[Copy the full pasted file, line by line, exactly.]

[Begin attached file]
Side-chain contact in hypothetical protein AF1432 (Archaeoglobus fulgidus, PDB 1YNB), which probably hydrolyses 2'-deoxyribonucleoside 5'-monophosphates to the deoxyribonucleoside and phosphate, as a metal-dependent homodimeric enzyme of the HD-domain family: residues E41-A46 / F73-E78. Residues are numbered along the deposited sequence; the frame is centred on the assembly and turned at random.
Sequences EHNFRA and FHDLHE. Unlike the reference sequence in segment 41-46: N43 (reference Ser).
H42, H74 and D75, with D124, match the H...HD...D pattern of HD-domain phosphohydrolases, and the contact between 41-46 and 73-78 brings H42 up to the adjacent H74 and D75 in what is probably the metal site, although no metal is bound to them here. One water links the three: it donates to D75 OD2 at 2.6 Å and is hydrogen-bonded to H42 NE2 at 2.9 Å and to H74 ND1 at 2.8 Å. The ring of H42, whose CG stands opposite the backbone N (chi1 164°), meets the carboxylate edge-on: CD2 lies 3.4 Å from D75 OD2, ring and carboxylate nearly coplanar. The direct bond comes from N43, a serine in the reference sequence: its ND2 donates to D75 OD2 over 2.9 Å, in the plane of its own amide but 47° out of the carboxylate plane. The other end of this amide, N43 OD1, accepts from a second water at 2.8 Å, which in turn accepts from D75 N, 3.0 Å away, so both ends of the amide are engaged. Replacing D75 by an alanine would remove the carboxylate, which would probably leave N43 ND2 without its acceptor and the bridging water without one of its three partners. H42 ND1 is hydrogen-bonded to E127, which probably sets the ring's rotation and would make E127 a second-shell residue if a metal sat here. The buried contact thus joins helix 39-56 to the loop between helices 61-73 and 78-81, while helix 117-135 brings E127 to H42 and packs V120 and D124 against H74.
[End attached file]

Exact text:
Side-chain contact in hypothetical protein AF1432 (Archaeoglobus fulgidus, PDB 1YNB), which probably hydrolyses 2'-deoxyribonucleoside 5'-monophosphates to the deoxyribonucleoside and phosphate, as a metal-dependent homodimeric enzyme of the HD-domain family: residues E41-A46 / F73-E78. Residues are numbered along the deposited sequence; the frame is centred on the assembly and turned at random.
Sequences EHNFRA and FHDLHE. Unlike the reference sequence in segment 41-46: N43 (reference Ser).
H42, H74 and D75, with D124, match the H...HD...D pattern of HD-domain phosphohydrolases, and the contact between 41-46 and 73-78 brings H42 up to the adjacent H74 and D75 in what is probably the metal site, although no metal is bound to them here. One water links the three: it donates to D75 OD2 at 2.6 Å and is hydrogen-bonded to H42 NE2 at 2.9 Å and to H74 ND1 at 2.8 Å. The ring of H42, whose CG stands opposite the backbone N (chi1 164°), meets the carboxylate edge-on: CD2 lies 3.4 Å from D75 OD2, ring and carboxylate nearly coplanar. The direct bond comes from N43, a serine in the reference sequence: its ND2 donates to D75 OD2 over 2.9 Å, in the plane of its own amide but 47° out of the carboxylate plane. The other end of this amide, N43 OD1, accepts from a second water at 2.8 Å, which in turn accepts from D75 N, 3.0 Å away, so both ends of the amide are engaged. Replacing D75 by an alanine would remove the carboxylate, which would probably leave N43 ND2 without its acceptor and the bridging water without one of its three partners. H42 ND1 is hydrogen-bonded to E127, which probably sets the ring's rotation and would make E127 a second-shell residue if a metal sat here. The buried contact thus joins helix 39-56 to the loop between helices 61-73 and 78-81, while helix 117-135 brings E127 to H42 and packs V120 and D124 against H74.